1939 is a film directed by Stephen Poliakoff’s set in the run-up to war as Churchill was arguing for battle, while Prime Minister Neville Chamberlain wanted to avoid conflict.
The film explores the issue of class at the on-set of the second world war and the sinister, behind the scenes dealings of the era’s politicians. The film is set in the 30’s.
Bill Nighy plays a powerful MP, Sir Alexander, his wife is played by Jenny Agutter. Eddie Redmayne and Juno Temple play their blood children.
The film also features Charlie Cox, Hugh Bonneville, Jeremy Northam and Christopher Lee.
The film will be shot in London and Norfolk and will be released in cinemas next year (2009).
Here is the info from the BBC press office:
The feature film will shoot on location in Norfolk and London for six-and-a-half weeks and is a talkbackTHAMES production in association with Magic Light Pictures, funded by BBC Films, the UK Film Council and Screen East.
Award-winning British actress Romola Garai (Atonement) takes the lead as Anne, alongside BAFTA-winning actor Bill Nighy (Notes On A Scandal, Love Actually), who plays her father Alexander.
They are joined by Oscar-winning actress Julie Christie (Away From Her, Finding Neverland) who plays the formidable Aunt Elizabeth, Eddie Redmayne (The Other Boleyn Girl) as Anne’s brother Ralph and Juno Temple (Wild Child) as their younger sister Celia.
David Tennant (Doctor Who) plays family friend Hector, Charlie Cox (Stardust) stars as Anne’s lover Lawrence, Jeremy Northam (Gosford Park) as the shady government operative Balcombe and the legendary Christopher Lee (Lord Of The Rings, Golden Compass) as Walter.
1939 is set between present-day London and the idyllic Norfolk countryside in the lead up to the Second World War.
At a time of uncertainty and high tension, the story is centered around the formidable Keyes family, who are keen to uphold and preserve their very traditional, English way of life.
The eldest sibling Anne (Romola Garai) is a budding young actress who is head-over-heels in love with Foreign Office official Lawrence (Charlie Cox).
Anne’s seemingly perfect life begins to dramatically unravel when she stumbles across secret recordings of the anti-appeasement movement.
While trying to uncover the origin of these recordings, a tangled web of dark secrets begins to unfurl, culminating in the mysterious death of a dear friend.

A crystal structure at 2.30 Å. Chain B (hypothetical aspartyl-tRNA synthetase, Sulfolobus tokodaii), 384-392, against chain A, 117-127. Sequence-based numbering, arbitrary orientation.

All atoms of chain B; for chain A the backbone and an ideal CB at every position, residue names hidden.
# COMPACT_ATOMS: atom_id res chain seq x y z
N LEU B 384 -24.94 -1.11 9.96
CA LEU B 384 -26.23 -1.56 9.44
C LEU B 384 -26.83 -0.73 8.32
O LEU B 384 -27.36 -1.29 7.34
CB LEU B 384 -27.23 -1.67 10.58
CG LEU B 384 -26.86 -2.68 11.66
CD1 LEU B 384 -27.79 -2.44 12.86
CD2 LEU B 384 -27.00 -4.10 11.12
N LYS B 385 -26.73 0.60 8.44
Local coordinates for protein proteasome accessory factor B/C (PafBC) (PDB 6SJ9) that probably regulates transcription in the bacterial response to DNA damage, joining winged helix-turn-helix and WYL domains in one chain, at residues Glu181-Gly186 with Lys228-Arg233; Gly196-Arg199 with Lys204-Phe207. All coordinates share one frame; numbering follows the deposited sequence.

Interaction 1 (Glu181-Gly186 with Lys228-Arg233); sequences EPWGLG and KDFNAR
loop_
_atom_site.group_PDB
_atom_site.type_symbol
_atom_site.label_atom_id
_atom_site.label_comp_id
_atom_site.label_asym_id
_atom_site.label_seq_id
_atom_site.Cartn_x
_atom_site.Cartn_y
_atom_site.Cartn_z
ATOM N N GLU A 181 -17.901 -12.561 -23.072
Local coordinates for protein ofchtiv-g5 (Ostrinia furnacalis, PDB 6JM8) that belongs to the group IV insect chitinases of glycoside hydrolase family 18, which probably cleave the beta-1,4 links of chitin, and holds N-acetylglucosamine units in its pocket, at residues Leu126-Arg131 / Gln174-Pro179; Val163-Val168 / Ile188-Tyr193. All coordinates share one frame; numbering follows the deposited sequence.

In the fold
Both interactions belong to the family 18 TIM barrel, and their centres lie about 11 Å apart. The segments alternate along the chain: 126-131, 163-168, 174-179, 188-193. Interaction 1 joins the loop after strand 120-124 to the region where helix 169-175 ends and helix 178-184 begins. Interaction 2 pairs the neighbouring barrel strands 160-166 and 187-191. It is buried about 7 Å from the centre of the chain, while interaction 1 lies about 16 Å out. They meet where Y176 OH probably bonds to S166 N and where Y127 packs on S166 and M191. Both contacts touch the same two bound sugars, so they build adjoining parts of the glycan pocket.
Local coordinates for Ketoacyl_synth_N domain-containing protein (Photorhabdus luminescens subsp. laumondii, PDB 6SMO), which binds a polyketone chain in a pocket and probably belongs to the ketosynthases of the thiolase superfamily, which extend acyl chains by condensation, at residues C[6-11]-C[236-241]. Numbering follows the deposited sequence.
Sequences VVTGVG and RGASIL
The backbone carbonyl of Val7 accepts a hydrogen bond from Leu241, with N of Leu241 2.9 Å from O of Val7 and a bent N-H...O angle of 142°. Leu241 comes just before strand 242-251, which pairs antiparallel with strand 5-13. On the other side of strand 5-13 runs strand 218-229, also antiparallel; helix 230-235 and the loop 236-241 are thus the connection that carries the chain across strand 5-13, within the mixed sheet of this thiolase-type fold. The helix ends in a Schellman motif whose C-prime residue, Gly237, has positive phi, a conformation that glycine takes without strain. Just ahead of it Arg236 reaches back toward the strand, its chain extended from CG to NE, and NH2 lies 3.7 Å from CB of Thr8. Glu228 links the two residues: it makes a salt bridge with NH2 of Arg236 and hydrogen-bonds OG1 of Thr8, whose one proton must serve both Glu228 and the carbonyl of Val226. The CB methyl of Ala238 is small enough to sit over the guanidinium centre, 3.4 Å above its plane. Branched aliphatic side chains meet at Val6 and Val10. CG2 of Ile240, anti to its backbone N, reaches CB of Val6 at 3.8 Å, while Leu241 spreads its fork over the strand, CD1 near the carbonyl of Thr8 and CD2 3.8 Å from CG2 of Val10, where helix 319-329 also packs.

As war breaks out Anne discovers the truth and escapes to London to try to confirm her suspicions, but she is caught and imprisoned and only then does she finally begin to discover the true extent to which she has been betrayed.
Bill Nighy about Sir Alexander
I think he’s a pretty decent man. He’s a sincere man. I made the mistake, as I have made before, that in so much as I thought I was involved in some kind of lie, in fact, he’s not in a lie. I mean, he withholds information, but he fought in the First World War. The First World War was inexpressibly horrendous. It was 18 years prior to the action in the movie. Everyone else thought that it was impossible for Britain to win a war against Germany, so the responsible thing to do is prevent one. The length to which he and his colleagues had to go, that’s extreme obviously. But I think he’s a very interesting character and I think these are matters which you don’t see – it’s again one of the things that Stephen offers is that you see in him things that you don’t see in others. This is a character that you won’t find anywhere else as with most of the whole of the movie. It’s a very original idea, and it’s also a very unique way of looking at the period, but I think (Alexander) is trying to do the very best thing. He’s sincere, he loves his country. He thinks he’s the best thing for his country and he loves his family including his adopted daughter and he thinks it’s the best thing for them. He thinks it’s life or death for them, so he chooses life.